A child of World War II, Peter Debauer grew up with his mother and scant memories of his father, a victim of war. Now an adult, Peter embarks upon a search for the truth surrounding his mother's unwavering but shaky history and the possibility of finding his missing father after all these years. The search takes him across Europe, to the United States and back - finding witnesses, falling in and out of love, chasing fragments of a story and a person who may or may not exist. Within a maze of reinvented identities, Peter pieces together a portrait of a man who uses words as one might use a change of clothing, as he assumes a new guise in any given situation simply to stay alive.
The chase leads Peter to New York City, where he hopes to find the real person behind the disguises. Operating under an assumed identity of his own, Peter unravels the secrets surrounding Columbia University's celebrated political-science professor and best-selling author John de Baur, who is known for his incendiary philosophy and the charismatic rapport he has with his students. Terrifying mind games challenge Peter's ability to bring to light the truth surrounding his family history while still holding on to the love of a woman who promises a new life, free of lies and deceit.
Homecoming is a story of fathers and sons, men and women, war and peace. It reveals the humanity that survives the trauma of war and the ongoing possibility for redemption.
©2008 Michael Henry Heim; ©2006 Diogenes Verlag AG, Zurich; (P)2008 Random House, Inc.
“In his quest to discover his family's history, protagonist Peter Debauer weaves a brilliant Proustian memoir evoking the small details of smells, taste, colors, and sounds of his last summer visit with his grandparents. Paul Michael's subtle German accent and softened tones when speaking as a female lend the story credibility.” (AudiFile)
Fascinating how many novelists are working either The Iliad or The Odyssey into their works at the moment--not that it's new, but I'm conscious of Barry Unsworth's recent The Song of the Kings, Malouf's Ransom, both of which were clearly going to respond to Homer, but I wasn't expecting it in Schlink's recent novel. Has anyone come across any other recent Homer reworkings?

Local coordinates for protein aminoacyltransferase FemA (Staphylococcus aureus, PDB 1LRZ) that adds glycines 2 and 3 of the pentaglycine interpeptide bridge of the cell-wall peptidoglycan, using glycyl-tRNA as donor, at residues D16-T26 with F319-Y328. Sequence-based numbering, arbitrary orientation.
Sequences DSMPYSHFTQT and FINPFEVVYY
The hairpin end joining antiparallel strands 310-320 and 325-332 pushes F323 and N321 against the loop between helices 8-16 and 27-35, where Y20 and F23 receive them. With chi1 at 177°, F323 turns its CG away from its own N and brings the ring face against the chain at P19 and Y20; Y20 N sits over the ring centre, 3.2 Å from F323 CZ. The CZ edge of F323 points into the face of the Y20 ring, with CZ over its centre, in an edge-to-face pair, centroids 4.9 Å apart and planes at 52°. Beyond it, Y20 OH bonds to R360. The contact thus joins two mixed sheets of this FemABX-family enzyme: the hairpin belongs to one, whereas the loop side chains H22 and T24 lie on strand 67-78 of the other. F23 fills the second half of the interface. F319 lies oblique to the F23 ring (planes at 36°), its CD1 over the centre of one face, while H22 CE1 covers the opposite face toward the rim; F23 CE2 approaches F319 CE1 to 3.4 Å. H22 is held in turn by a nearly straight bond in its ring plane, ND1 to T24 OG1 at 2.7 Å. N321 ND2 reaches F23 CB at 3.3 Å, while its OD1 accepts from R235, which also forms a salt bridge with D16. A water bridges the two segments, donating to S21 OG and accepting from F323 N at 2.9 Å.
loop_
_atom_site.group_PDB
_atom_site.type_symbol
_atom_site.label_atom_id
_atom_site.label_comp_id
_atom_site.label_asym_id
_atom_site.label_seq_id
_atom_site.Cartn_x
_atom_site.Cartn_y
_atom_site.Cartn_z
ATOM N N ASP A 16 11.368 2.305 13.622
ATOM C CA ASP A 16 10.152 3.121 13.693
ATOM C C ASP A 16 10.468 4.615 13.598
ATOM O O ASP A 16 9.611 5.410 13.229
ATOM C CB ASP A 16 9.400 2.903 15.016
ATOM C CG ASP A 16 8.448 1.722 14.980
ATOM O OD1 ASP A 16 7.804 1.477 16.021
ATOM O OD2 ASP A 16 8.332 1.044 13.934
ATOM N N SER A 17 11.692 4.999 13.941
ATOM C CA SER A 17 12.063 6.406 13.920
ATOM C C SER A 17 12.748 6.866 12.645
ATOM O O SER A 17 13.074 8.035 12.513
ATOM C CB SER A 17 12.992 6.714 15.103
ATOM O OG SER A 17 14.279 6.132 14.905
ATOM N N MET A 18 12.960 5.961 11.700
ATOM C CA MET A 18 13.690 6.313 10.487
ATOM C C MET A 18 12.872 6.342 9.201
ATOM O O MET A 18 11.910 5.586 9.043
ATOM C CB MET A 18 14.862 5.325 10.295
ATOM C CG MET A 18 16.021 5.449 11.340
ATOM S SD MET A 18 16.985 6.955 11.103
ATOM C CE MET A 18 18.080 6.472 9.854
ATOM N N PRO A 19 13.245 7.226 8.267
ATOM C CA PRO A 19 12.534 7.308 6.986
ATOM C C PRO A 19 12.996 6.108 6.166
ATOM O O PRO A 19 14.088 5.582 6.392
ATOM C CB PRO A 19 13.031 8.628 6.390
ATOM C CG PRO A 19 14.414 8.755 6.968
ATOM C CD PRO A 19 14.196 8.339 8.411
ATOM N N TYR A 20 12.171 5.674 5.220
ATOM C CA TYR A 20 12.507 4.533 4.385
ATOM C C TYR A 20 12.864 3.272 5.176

I loved this novel. It's not as tight as The Reader, but it's as politically powerful and ethically interesting. I do recommend it.
Probably you're looking at this page because you read or saw The Reader and enjoyed it, and now you're curious to see what else Bernhard Sclink has written and wondering whether he's a one-hit-wonder. My advice, if you liked the first book and are looking for a smart, thoughtful, intimate novel, go for it. I seriously enjoyed this book.
The novel is something of a detective story, a German boy trying to reconstruct the story of his father who died in WWII, and to understand the relationship between his mother and paternal grandparents. Like all of Schink's work, he manages to tell the tell the story of German 20th century history through the deeply personal experiences of one person and family. Maybe it's just me, but I find the quiet brooding of Schlink's characters deeply endearing and believable.
I will say that the ending gets a little weird and perhaps a little too allegorical. And I can understand those who say the novel is too long and gets boring at times, though I don't agree. Again, if you've liked any of Schlink's other work, then I highly recommend this one.
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